To summarize how I learned: editing free models, reading the wiki, trying to make popular games, editing open source games, and always having an interesting project.

3 Likes

A year or two ago, @colbert2677 told me when I held a position in a group of his, that (as he mentioned above) that the way he learnt was by analyzing open sourced (uncopylocked) games. He then proceeded to provide me with 2 - 3 uncopylocked games which I proceeded to explore. This was my first real introduction to scripting. I spent a very long time reading the code and changing it around to do what I wanted it to do. This is a way that I suggest learning. It helped me a lot! I mean, look where I am now! Other than that, I also recommend the wiki. That was quite helpful.

@colbert2677 Due to a falling out in that group, I never got to say this. But thank you, if it weren’t for your advice back then, I don’t think I’d be talking here right now. Thank you.

edit: as @Qxest said, codecademy was sorta helpful when I first began doing any programming at all. though I’m not sure if they have any courses on lua

4 Likes

I started last year to want to develop. I just wanted to make an obby and I, of course not knowing scripting at the time, used FMs.
I learned some info from the FMs, but going to be honest, I learned a lot more from the wiki and tutorials from AlvinBlox.
Disclaimer - tutorials aren’t really meant for learning, use the wikis instead
Anyway, I used code from the tutorial, looked up what it did, how to use it, what it will do, and from there learned a lot of the basic functions and events. I would REALLY recommend using the wiki, can’t stress it enough.
As my uncle (a web developer who knows an extensive number of scripting languages) says, “Most languages don’t have a lot to know, it’s all really basic information, put together, to make something more complex.” I mean a lot of scripting is really simple, you just figure out what everything means as you go along and learn from there.
If you’re into it you will definitely delve deeper and learn more.
Best of luck to you and I hope you really get into it and make amazing creations!

EDIT:
I do want to add, I, in my own opinion, am a sub par with scripting in trello to my games (it really isn’t that hard to grasp), but I learned that from an open sourced trello application center. Dissecting stuff like that really helps.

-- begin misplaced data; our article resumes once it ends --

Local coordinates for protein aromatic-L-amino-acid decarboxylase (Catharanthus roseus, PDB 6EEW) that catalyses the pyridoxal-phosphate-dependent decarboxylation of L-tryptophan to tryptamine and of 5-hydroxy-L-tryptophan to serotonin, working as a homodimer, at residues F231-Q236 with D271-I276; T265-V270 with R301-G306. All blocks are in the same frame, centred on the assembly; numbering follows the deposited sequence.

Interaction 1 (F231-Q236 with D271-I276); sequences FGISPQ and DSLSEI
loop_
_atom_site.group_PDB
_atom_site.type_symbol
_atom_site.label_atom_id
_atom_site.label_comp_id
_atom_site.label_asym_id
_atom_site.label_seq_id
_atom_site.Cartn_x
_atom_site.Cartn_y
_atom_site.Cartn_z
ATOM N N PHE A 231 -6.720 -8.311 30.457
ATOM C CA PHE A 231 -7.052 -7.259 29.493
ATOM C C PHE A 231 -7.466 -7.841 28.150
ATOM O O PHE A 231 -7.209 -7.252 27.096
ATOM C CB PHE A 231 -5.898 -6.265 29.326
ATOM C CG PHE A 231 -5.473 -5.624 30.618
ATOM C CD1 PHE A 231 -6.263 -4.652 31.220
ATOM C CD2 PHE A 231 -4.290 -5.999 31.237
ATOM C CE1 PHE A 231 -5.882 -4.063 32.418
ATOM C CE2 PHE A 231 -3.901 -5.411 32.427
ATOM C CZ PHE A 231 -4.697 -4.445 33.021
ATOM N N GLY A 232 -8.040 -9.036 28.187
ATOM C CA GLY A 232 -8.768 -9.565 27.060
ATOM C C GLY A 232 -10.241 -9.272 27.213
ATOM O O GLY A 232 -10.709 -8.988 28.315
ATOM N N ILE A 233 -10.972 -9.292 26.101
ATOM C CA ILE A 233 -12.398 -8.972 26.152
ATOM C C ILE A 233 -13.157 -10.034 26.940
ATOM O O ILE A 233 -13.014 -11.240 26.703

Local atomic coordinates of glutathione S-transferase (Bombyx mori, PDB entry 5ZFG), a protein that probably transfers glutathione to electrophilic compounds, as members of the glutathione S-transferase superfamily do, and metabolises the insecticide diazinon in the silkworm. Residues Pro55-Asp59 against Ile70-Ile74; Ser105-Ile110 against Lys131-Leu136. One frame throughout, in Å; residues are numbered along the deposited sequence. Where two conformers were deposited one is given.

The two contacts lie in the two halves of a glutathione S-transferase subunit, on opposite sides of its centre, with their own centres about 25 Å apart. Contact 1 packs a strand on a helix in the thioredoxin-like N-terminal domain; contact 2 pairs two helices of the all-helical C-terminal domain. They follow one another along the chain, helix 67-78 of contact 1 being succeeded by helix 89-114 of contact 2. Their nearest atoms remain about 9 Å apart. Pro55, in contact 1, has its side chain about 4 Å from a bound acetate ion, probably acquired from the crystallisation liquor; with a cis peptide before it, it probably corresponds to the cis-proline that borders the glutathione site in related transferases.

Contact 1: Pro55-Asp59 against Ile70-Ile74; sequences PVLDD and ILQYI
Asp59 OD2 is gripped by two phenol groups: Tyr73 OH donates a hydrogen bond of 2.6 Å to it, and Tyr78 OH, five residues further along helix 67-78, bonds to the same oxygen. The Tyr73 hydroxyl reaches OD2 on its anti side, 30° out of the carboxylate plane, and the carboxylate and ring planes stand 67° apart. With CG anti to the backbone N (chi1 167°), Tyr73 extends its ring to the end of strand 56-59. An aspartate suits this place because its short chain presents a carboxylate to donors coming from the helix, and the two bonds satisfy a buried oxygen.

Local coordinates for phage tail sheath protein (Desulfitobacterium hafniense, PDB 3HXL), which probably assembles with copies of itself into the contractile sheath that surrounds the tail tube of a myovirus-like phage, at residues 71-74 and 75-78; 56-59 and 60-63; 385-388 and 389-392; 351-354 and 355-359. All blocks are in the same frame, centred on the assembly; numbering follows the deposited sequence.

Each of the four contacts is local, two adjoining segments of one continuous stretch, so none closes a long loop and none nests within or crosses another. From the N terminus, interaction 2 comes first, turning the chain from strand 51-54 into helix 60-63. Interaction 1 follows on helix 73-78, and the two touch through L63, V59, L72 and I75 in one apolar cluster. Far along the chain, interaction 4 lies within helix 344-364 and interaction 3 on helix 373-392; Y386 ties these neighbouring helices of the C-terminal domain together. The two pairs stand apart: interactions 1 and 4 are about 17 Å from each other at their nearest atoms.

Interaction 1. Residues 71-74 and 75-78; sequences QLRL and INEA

1 Like

I wanted to be cool like the other Scripters so I started to learn. I ended up learning through a variety of sources but perhaps unfortunately my original source was Person299’s commands. If you’ve never seen the source of V2 of those I’ll summarize them with a single line from the code:

end end end -- I really like it when all the ends are on the same line, don't you?

After I learned the basics of how to make Lua functional I ended up using the wiki to make it better and using trial and error to make it pretty and not slow as heck. I’ve actually ended up using it in all manner of places, from Minecraft to making Discord bots, so it’s worked out I think.

The main difficulty for me was probably just learning what everything was called. Learning resources get a lot easier once you know the vocabulary, and this applies to every language and subject. Once you know that you can generally get what you want through asking or through googling.

Also plz @Nightrains it’s Lua not LUA. :frowning:

1 Like

I read books. They were mostly about JavaScript, and I usually skipped the text and jumped into looking at the code instead. I changed parts of the code to figure out what it did, and started creating my own snippets.

Most of my difficulties have been rooted in me not understanding the abstract concepts and computer science behind what I had written. The lack of formal education and my ineffective learning method (if you paid attention in the last paragraph, you might have noticed that it was actually trial and error) are probably why this is. So, I ended up abusing callbacks in all the wrong ways, and being limited to the simplest data structures.

I have only had one person teach me how to code, but it only lasted briefly and she wasn’t in touch with today’s technology (she tried to teach me Visual Basic 6). I might be much more competent this were not the case.

So, my advice comes down to: Get somebody who is known to be competent to help you, and make sure you understand what you’re doing. Additionally, be persistent. I have never written code that worked perfectly on the first try, and seldom have I written code that worked at all.

1 Like